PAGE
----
linguistic group, moved into Ohio from the north
in 1740, and the Shawnee, another Algonquin group,
came from Pennsylvania to occupy Ohio's Scioto Valley.
Between 1750 and 1815 other tribes moved into Ohio
for short periods of time; some of these tribes
include the Pottawatomies, Chippewas, Kickapoos
The Native Americans
of Ohio enjoyed a long history before the discovery
of the Americas by Europeans, and played a big role
in the settlement of Ohio by way of resistance.
Many Native Americans took part in Indian wars,
as well as the French and Indian War and the American
The French Presence
While the English
were settling Jamestown, the French were gaining
a foothold on the St. Lawrence, a river explored
by Jacques Cartier in the 1530s and 1540s who claimed
it for France. Samuel de Champlain established a
post in Quebec in 1608 and continued to establish
a French presence in North America over the next
The area that includes
present day Ohio became the subject of a three way
tug of war. The British, wanting control of the
Great Lakes region, claimed that their charters
from the King gave them the right to it. However,
the French discovered the region first, and claimed
it for themselves while the Native American presence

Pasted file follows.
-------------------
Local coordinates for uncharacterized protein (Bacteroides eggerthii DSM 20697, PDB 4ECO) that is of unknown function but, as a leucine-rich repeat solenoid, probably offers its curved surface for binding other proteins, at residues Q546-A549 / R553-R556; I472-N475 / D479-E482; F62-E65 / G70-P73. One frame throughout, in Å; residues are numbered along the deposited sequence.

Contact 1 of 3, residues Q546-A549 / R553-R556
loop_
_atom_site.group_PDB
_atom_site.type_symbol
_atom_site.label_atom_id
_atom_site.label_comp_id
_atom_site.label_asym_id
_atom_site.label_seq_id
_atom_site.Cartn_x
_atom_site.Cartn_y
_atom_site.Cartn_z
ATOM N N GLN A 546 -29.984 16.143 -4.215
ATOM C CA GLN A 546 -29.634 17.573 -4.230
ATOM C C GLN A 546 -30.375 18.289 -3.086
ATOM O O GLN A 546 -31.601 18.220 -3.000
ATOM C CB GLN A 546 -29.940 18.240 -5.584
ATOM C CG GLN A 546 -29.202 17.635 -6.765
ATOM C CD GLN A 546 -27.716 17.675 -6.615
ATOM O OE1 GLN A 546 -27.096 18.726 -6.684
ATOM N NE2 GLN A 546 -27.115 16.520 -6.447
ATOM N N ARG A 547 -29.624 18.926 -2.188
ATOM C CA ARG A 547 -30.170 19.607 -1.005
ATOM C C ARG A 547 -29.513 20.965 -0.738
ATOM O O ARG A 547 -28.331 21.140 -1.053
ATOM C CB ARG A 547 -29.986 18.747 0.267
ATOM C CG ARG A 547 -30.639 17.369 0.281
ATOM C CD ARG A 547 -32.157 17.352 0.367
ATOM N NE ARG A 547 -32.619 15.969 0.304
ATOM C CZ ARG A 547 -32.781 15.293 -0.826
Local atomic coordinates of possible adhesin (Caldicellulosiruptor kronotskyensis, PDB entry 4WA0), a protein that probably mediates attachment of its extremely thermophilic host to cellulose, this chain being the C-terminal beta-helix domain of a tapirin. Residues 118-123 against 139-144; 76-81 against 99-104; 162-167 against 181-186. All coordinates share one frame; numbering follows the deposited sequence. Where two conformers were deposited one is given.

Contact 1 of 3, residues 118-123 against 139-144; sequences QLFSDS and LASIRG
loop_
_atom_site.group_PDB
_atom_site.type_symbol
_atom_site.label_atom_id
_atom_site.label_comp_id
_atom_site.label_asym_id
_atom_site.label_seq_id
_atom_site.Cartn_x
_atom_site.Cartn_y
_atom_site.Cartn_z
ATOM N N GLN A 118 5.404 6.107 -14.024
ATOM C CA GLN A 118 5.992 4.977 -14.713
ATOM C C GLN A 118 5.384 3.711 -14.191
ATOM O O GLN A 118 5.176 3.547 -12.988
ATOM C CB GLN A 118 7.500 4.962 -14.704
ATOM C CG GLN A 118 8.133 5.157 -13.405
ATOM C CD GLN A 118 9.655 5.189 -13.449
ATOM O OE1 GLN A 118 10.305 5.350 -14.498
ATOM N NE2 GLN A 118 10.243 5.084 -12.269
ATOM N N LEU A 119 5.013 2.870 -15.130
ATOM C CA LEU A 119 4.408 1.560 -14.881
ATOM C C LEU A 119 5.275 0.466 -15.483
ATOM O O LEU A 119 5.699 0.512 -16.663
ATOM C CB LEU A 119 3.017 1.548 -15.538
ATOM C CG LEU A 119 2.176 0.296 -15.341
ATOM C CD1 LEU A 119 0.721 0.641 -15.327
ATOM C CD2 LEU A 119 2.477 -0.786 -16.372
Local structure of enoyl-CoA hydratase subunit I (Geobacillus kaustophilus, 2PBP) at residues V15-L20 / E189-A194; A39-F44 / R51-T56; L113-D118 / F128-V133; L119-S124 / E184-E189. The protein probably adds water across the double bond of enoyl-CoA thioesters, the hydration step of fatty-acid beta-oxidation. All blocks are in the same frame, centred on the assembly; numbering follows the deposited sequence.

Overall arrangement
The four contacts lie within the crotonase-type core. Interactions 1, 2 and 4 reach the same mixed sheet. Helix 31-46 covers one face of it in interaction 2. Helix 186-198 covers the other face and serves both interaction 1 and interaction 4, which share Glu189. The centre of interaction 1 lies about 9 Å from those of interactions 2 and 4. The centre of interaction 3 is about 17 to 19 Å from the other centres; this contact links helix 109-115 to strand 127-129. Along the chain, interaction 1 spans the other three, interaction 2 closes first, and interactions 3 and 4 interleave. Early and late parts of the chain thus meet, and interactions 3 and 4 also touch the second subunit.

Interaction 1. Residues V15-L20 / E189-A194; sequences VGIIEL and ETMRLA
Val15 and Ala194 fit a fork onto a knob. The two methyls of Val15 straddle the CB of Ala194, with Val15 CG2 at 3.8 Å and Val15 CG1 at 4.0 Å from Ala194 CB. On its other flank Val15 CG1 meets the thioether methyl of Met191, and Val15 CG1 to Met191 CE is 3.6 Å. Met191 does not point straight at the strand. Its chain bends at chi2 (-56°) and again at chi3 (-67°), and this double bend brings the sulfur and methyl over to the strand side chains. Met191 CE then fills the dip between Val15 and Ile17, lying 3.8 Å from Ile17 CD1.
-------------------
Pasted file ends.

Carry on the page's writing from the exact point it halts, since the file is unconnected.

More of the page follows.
was laying claim to the entire Great Lakes and Northwestern
The French continued
to build forts in the region and maintained trade
with the Indians. Meanwhile, traders from Pennsylvania
and Virginia began to encroach on French and Indian
trade relations by undercutting French prices. Virginia
traders and settlement companies continued pushing
into the area, and the French continued building
fortifications. Soon, these French forts would be
interpreted as an invasion, and the war between
the colonists and the French would begin.
The French and Indian War
The French controlled
the Ohio area for three years during the war, but
by 1759 all of the key French forts had fallen.
In 1760 Montreal was seized, proving to be the final
blow to the French. After the British had won, they
held claim of the Great Lakes region, and had to
control it, which was hard to do because of constant
Indian attacks. England was forced to deplore 100,000
men to the Colonies to control the borders, which
Parliament didn't want to pay for. This led to the
Sugar Act, a tax on the Colonists which kindled
separatist fervor, one of several factors leading
up to the American Revolution.
Ohio and the American Revolution
Although not yet a state,
Ohio Played a significant role in the Revolution.
The issues between the French, English and the Indians
in the Ohio area were a precursor to the war and
added to the desire for the colonists to rule themselves.
There was also a lot of fighting that took place
in what is now Ohio, and when the war ended in the
east, it was brought to a climax in the Northwest
in 1782 when a group of Christian Indians were massacred
University of California, Santa Barbara
of Historical Reviews
© 2005 Rickie Lazzerini,